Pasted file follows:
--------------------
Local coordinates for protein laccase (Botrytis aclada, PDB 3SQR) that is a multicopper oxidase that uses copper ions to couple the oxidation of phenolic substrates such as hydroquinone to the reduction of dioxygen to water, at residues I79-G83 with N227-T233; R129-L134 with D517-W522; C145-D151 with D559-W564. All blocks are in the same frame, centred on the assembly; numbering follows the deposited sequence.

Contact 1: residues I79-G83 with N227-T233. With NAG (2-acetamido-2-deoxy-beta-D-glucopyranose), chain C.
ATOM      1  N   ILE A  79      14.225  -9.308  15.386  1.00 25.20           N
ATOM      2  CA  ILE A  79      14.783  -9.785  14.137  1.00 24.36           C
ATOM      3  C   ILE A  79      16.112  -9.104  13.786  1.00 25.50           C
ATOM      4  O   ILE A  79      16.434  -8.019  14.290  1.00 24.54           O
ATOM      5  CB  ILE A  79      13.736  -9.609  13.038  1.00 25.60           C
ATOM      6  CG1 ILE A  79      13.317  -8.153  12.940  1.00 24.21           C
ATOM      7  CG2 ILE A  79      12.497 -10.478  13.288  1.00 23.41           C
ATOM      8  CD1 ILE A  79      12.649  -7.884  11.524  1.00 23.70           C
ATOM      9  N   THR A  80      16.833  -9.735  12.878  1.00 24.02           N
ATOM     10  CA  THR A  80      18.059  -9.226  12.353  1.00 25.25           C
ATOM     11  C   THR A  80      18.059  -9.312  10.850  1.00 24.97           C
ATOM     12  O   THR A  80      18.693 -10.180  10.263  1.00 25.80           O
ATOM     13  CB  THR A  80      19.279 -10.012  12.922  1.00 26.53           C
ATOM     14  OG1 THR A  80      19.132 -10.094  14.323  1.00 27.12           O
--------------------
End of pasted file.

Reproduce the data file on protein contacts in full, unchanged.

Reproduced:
Local coordinates for protein laccase (Botrytis aclada, PDB 3SQR) that is a multicopper oxidase that uses copper ions to couple the oxidation of phenolic substrates such as hydroquinone to the reduction of dioxygen to water, at residues I79-G83 with N227-T233; R129-L134 with D517-W522; C145-D151 with D559-W564. All blocks are in the same frame, centred on the assembly; numbering follows the deposited sequence.

Contact 1: residues I79-G83 with N227-T233. With NAG (2-acetamido-2-deoxy-beta-D-glucopyranose), chain C.
ATOM      1  N   ILE A  79      14.225  -9.308  15.386  1.00 25.20           N
ATOM      2  CA  ILE A  79      14.783  -9.785  14.137  1.00 24.36           C
ATOM      3  C   ILE A  79      16.112  -9.104  13.786  1.00 25.50           C
ATOM      4  O   ILE A  79      16.434  -8.019  14.290  1.00 24.54           O
ATOM      5  CB  ILE A  79      13.736  -9.609  13.038  1.00 25.60           C
ATOM      6  CG1 ILE A  79      13.317  -8.153  12.940  1.00 24.21           C
ATOM      7  CG2 ILE A  79      12.497 -10.478  13.288  1.00 23.41           C
ATOM      8  CD1 ILE A  79      12.649  -7.884  11.524  1.00 23.70           C
ATOM      9  N   THR A  80      16.833  -9.735  12.878  1.00 24.02           N
ATOM     10  CA  THR A  80      18.059  -9.226  12.353  1.00 25.25           C
ATOM     11  C   THR A  80      18.059  -9.312  10.850  1.00 24.97           C
ATOM     12  O   THR A  80      18.693 -10.180  10.263  1.00 25.80           O
ATOM     13  CB  THR A  80      19.279 -10.012  12.922  1.00 26.53           C
ATOM     14  OG1 THR A  80      19.132 -10.094  14.323  1.00 27.12           O